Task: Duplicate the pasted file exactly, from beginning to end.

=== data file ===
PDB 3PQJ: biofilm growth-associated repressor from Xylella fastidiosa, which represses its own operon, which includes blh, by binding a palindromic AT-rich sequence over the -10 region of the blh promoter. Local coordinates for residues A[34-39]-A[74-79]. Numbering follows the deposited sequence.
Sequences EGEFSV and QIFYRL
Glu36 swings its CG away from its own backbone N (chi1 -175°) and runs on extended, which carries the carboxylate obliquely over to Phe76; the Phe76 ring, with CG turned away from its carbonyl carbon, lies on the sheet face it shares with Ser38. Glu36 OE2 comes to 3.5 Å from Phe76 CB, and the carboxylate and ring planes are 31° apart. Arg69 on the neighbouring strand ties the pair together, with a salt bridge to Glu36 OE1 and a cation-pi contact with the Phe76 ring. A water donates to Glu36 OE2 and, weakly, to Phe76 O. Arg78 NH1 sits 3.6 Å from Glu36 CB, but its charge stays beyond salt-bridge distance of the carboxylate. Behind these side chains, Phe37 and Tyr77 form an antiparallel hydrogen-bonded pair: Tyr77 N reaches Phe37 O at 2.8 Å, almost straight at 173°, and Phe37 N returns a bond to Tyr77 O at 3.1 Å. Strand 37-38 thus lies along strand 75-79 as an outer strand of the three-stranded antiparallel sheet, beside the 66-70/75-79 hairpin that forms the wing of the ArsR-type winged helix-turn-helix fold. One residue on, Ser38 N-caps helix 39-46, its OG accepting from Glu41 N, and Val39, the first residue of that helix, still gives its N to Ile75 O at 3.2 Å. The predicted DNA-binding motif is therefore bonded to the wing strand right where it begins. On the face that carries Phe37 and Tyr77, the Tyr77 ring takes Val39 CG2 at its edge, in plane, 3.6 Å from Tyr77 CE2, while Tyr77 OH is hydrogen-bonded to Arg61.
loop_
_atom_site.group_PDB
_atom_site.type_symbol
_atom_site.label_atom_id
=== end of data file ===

PDB 3PQJ: biofilm growth-associated repressor from Xylella fastidiosa, which represses its own operon, which includes blh, by binding a palindromic AT-rich sequence over the -10 region of the blh promoter. Local coordinates for residues A[34-39]-A[74-79]. Numbering follows the deposited sequence.
Sequences EGEFSV and QIFYRL
Glu36 swings its CG away from its own backbone N (chi1 -175°) and runs on extended, which carries the carboxylate obliquely over to Phe76; the Phe76 ring, with CG turned away from its carbonyl carbon, lies on the sheet face it shares with Ser38. Glu36 OE2 comes to 3.5 Å from Phe76 CB, and the carboxylate and ring planes are 31° apart. Arg69 on the neighbouring strand ties the pair together, with a salt bridge to Glu36 OE1 and a cation-pi contact with the Phe76 ring. A water donates to Glu36 OE2 and, weakly, to Phe76 O. Arg78 NH1 sits 3.6 Å from Glu36 CB, but its charge stays beyond salt-bridge distance of the carboxylate. Behind these side chains, Phe37 and Tyr77 form an antiparallel hydrogen-bonded pair: Tyr77 N reaches Phe37 O at 2.8 Å, almost straight at 173°, and Phe37 N returns a bond to Tyr77 O at 3.1 Å. Strand 37-38 thus lies along strand 75-79 as an outer strand of the three-stranded antiparallel sheet, beside the 66-70/75-79 hairpin that forms the wing of the ArsR-type winged helix-turn-helix fold. One residue on, Ser38 N-caps helix 39-46, its OG accepting from Glu41 N, and Val39, the first residue of that helix, still gives its N to Ile75 O at 3.2 Å. The predicted DNA-binding motif is therefore bonded to the wing strand right where it begins. On the face that carries Phe37 and Tyr77, the Tyr77 ring takes Val39 CG2 at its edge, in plane, 3.6 Å from Tyr77 CE2, while Tyr77 OH is hydrogen-bonded to Arg61.
loop_
_atom_site.group_PDB
_atom_site.type_symbol
_atom_site.label_atom_id